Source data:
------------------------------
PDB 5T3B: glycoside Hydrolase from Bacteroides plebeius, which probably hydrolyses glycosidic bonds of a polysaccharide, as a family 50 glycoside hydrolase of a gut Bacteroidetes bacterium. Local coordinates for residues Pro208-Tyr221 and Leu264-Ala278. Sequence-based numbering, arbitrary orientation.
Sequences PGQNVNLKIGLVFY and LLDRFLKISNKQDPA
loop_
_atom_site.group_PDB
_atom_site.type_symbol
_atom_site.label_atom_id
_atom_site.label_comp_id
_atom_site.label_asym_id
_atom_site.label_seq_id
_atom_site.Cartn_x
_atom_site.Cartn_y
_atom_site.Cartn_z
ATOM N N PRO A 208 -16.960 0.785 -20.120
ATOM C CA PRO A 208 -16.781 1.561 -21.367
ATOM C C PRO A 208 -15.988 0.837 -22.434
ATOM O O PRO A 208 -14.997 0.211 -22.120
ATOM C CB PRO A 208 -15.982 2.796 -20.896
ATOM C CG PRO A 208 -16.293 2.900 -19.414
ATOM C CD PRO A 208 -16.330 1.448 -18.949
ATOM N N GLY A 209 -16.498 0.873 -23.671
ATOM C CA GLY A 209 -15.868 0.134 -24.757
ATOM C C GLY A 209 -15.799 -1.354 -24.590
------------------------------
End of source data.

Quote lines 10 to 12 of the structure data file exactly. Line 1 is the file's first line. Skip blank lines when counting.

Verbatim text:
_atom_site.Cartn_x
_atom_site.Cartn_y
_atom_site.Cartn_z